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Adding Omega-3 to Margarine Doesn't Help Heart

Study Shows Eating Omega-3-Enriched Margarine Won't Cut Risk of Heart Attack
By
WebMD Health News
Reviewed by Laura J. Martin, MD

margarine

Aug. 30, 2010 (Stockholm, Sweden) -- Margarine fortified with omega-3 fatty acids does not appear to protect older men and women who have survived a heart attack from having another heart attack or other cardiac event.

That's the bottom line of the ALPHA-OMEGA trial of 4,837 heart attack survivors, aged 60 to 80, who spread the enriched margarine on their bread for more than 40 months.

The participants were divided into four groups. One got margarine supplemented with low doses of the fatty acids DHA (docosahexaenoic acid) and EPA (eicosapentaenoic acid), which are found in fish oil.

Another had their spread enriched with alpha-linolenic acid (ALA), derived from soybean oil and walnuts. A third group received margarine fortified with all three fatty acids; the rest got a placebo margarine.

By the study's end, 14% of the heart attack survivors had experienced another cardiac event, including fatal or nonfatal heart attacks or a cardiac intervention such as angioplasty, regardless of which spread they used.

Possible Benefits for Women

There was a hint of benefit among women who ate the ALA-fortified margarine. They were about 25% less likely to suffer a major cardiac event than other participants, but the finding could have been due to chance.

Omega-3 fatty acid-enriched margarines "had no effect on the rate of major cardiovascular events," says researcher Daan Kromhout, PhD, MPH, of Wageningen University in the Netherlands.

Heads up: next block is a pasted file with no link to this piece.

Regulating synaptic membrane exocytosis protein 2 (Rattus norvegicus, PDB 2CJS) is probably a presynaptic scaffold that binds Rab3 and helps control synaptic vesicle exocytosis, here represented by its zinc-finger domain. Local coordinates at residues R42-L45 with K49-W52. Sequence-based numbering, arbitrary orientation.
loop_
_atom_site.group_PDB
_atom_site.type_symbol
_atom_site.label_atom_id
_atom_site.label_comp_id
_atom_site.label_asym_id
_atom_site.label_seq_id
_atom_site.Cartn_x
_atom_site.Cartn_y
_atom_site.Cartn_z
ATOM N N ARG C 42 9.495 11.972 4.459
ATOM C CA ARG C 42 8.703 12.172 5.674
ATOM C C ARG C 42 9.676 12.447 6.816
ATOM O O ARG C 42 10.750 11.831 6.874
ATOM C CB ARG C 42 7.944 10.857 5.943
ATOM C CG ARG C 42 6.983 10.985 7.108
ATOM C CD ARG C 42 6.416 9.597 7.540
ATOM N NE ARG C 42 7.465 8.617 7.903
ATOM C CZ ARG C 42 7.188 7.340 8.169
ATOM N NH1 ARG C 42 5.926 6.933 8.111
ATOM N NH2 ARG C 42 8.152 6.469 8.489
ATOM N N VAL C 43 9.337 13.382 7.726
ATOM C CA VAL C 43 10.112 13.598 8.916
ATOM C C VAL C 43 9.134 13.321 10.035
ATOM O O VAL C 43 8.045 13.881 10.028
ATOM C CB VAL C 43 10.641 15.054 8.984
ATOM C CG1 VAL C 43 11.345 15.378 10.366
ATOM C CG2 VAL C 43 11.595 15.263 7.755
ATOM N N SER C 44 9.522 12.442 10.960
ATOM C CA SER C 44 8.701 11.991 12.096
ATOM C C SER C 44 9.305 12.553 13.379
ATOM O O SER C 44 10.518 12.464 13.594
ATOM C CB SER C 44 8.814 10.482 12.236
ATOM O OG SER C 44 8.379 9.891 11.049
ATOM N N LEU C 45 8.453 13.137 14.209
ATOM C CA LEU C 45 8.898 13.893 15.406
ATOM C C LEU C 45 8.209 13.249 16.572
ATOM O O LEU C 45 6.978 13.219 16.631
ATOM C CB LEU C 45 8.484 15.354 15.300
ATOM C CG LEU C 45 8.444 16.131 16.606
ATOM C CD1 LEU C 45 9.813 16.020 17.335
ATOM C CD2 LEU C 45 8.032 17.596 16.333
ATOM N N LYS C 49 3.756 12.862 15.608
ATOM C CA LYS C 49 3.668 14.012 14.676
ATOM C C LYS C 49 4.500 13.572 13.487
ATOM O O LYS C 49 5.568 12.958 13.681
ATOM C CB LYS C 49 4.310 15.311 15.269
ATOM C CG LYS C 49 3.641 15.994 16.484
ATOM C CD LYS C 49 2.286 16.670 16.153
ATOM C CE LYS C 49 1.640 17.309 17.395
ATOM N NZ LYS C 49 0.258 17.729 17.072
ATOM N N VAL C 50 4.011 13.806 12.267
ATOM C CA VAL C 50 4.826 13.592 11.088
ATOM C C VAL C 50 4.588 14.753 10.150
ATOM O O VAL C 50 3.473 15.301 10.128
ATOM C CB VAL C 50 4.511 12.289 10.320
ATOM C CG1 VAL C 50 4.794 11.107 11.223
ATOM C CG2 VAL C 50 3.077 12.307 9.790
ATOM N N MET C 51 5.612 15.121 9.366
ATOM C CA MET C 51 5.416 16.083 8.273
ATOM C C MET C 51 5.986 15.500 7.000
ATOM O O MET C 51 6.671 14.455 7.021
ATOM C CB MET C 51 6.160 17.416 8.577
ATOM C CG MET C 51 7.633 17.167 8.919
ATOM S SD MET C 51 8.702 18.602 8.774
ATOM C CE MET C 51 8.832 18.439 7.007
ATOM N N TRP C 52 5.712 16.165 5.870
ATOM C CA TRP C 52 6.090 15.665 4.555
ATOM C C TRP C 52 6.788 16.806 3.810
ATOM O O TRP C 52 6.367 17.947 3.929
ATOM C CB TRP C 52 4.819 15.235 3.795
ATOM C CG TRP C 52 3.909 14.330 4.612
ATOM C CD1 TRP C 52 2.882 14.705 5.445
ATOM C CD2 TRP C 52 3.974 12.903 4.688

About three-fourths of participants were men and 24% were obese.

Kromhout says that one possible explanation for the findings is that "the patients in this trial were very well treated," with the vast majority taking medications to control blood pressure and cholesterol.

Their excellent cardiovascular care makes "a beneficial effect of low doses of EPA-DHA difficult to prove," he tells WebMD.

Participants received a daily dose of 2 grams of ALA or 400 milligrams of EPA and DHA -- the latter being half the dose recommended by the American Heart Association, Kromhout says.

He reported the findings at the European Society of Cardiology Congress. They were simultaneously published online by the New England Journal of Medicine.

Fish Is Best for Omega Fatty Acids

American Heart Association spokeswoman Mariell Jessup, MD, medical director of the Penn Heart and Vascular Center at the University of Pennsylvania, tells WebMD that the best way to get your omega fatty acids is to eat two to three servings of fish a week.

Spreading the margarine on bread was a poor choice, she adds, as that can lead to weight gain, a risk factor for heart disease.

In the study, participants spread 20 grams of the trial margarine on three to four slices of bread a day.

The margarines used in the trial were supplied by Unilever. In a statement, the company said the "study outcome for EPA and DHA is surprising considering the weight of evidence published to date. This could be the result of methodological issues such as the relatively low daily dosage compared with previous studies or the fact that in this study serious cardiovascular events were much lower than in studies performed in the past. "

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